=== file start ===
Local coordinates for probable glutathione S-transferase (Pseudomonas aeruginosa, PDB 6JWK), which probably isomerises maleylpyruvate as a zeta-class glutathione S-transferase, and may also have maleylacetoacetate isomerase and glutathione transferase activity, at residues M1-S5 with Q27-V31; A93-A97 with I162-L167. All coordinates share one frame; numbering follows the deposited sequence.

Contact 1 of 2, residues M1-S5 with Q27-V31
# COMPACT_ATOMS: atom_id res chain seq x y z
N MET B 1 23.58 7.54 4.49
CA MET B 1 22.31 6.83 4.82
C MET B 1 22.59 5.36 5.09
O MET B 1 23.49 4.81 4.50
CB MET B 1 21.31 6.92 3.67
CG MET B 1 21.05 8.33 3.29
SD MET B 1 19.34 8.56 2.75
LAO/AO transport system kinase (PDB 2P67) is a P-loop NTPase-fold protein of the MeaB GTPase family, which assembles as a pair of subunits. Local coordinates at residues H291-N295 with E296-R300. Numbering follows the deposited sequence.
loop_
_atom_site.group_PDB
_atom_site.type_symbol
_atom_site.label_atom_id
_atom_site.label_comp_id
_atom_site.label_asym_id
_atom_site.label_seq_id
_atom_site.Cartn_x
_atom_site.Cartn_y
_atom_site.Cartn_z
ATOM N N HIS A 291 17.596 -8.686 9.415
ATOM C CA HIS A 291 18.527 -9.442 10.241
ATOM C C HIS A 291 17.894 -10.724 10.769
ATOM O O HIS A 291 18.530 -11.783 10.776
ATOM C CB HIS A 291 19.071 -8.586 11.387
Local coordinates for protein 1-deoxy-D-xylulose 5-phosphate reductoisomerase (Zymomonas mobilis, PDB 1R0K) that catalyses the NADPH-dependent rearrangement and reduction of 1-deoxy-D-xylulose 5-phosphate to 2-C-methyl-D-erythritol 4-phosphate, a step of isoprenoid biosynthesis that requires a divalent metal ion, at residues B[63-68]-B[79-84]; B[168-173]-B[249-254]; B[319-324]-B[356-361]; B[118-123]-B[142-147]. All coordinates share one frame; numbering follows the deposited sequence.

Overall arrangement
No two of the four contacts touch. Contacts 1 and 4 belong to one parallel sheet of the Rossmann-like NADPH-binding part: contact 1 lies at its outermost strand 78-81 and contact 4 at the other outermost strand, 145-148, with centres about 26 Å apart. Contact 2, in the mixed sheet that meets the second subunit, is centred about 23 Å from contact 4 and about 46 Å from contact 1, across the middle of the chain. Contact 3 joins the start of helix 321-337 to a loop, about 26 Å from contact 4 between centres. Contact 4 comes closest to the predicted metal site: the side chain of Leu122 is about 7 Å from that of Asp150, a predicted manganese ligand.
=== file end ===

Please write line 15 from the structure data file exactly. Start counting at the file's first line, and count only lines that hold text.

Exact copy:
_atom_site.label_atom_id